With some minor jousting in the Assembly aside, lawmakers adjourned Monday with little fanfare after once again failing to meet the state constitutional deadline of June 15 for approving a state budget and sending it to the governor.
The spectacle of lawmakers violating the state Constitution is an annual event in Sacramento; the Legislature has not met the deadline since 1986. This year, the public hand-wringing was almost an afterthought, and halfhearted at best.
“I wish I could tell you it came as a shock and a surprise,” Gov. Pete Wilson said Monday.
The Constitution does not impose a penalty on lawmakers for failing to meet the deadline. Nor is there a penalty on legislators and the governor for failing to have a budget signed by July 1, the start of the new fiscal year.
During the recession of the early 1990s, when tax revenue plummeted, lawmakers and Wilson explained the delay by noting that they were confronted with tough, often heart-wrenching choices about how to cut billions from the budget.
This year, there is a budget fight despite a bustling economy and a surplus of $4.4 billion, boosting the budget for next year to at least $76 billion.
Democrats want to use the windfall to increase spending on schools by at least $1 billion over what is required by law, to more than $31 billion.
While Republicans also seem prepared to give schools a hike, they are lining up behind Wilson’s plan to cut the car registration tax by $1 billion next year, rising to $3.6 billion annually when it is fully phased in after the turn of the century.
“The question is, ‘What’s the highest priority?’ ” said Assembly Budget Committee Chairwoman Denise Ducheny (D-San Diego). “I don’t think you can give education too much.” She described Wilson’s tax cut as “just too huge.”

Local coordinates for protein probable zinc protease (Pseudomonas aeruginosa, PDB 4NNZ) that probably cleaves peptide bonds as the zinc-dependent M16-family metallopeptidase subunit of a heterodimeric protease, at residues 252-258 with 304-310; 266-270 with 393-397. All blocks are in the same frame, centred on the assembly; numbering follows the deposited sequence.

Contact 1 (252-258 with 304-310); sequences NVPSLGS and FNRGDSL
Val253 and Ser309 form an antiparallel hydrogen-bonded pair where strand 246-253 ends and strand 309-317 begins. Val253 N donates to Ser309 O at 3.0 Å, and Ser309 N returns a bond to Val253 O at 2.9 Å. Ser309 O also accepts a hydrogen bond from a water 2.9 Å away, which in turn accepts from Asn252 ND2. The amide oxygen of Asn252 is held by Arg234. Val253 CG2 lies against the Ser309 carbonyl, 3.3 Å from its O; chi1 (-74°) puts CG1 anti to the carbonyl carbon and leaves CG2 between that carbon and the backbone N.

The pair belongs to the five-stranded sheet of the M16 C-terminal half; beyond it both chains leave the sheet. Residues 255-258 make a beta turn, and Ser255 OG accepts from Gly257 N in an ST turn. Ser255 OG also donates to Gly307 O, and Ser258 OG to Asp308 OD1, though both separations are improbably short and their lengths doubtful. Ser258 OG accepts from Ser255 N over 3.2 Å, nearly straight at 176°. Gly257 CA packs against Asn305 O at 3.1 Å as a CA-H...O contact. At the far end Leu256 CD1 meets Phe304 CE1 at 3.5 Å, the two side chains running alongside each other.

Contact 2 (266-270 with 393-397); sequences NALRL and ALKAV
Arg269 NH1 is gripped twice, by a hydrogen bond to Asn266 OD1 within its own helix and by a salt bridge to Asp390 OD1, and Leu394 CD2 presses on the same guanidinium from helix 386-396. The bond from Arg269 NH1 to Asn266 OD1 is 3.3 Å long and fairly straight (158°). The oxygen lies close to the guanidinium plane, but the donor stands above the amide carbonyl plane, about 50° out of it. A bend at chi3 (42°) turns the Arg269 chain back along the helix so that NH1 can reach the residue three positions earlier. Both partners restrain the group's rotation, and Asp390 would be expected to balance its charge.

The Legislature’s budget conference committee, composed of three Assembly members and three senators, met for a few hours over the weekend and continued meeting Monday, going through the budget item by item in an attempt to reach compromises.
“There is need to make haste,” Wilson said.
When the conference committee bogs down, Wilson and legislative leaders from the Senate and Assembly will begin meeting in an effort to reach an accord on a final spending plan.
On Monday, however, there was little urgency. The passing of the deadline elicited no remarks in the Senate. And it was about to pass without mention in the Assembly.
But as the lower house was about to adjourn, Assemblyman Tom McClintock (R-Northridge) declared: “I can’t allow the opportunity to pass without noting with deep regret that we are adjourning on . . . the date that the Constitution requires that we pass a budget and send it to the governor.”
From there, Democrats and Republicans engaged in about 10 minutes of mutual finger-pointing.
Democrats, who control the lower house, insisted that they are working hard to get a budget in place. Republicans chided them for spending only a few hours working on the budget during the past weekend.
“How many hours did you work over the weekend?” Assemblyman Dick Floyd (D-Wilmington) shouted across the chambers at Republicans.
With or without a budget, state workers continue to get paid, as do welfare recipients. Lawsuits filed in past budget standoffs compel the state to meet most of its financial obligations whether or not a budget is in place.
Legislators, who are paid monthly, don’t start feeling pressure until the end of July, and only then if the state controller chooses not to issue them checks.
The biggest losers in a budget standoff are private vendors, who supply state government and private facilities that care for indigents, such as the mentally ill, under state contracts. Their checks will start getting withheld in mid-July and August if a budget is not approved.
In Los Angeles, meanwhile, attorney Richard Fine said Monday that he plans to sue the state to compel lawmakers to approve a budget or not issue paychecks to state workers and others. He filed a similar suit last summer after the budget standoff was several weeks old, but the case was dismissed after Wilson signed the budget on Aug. 18.
“The difference now is that it’s more timely,” Fine said. “They have the opportunity to either pass the budget or close down the government, which is what they should do when they don’t have a budget.”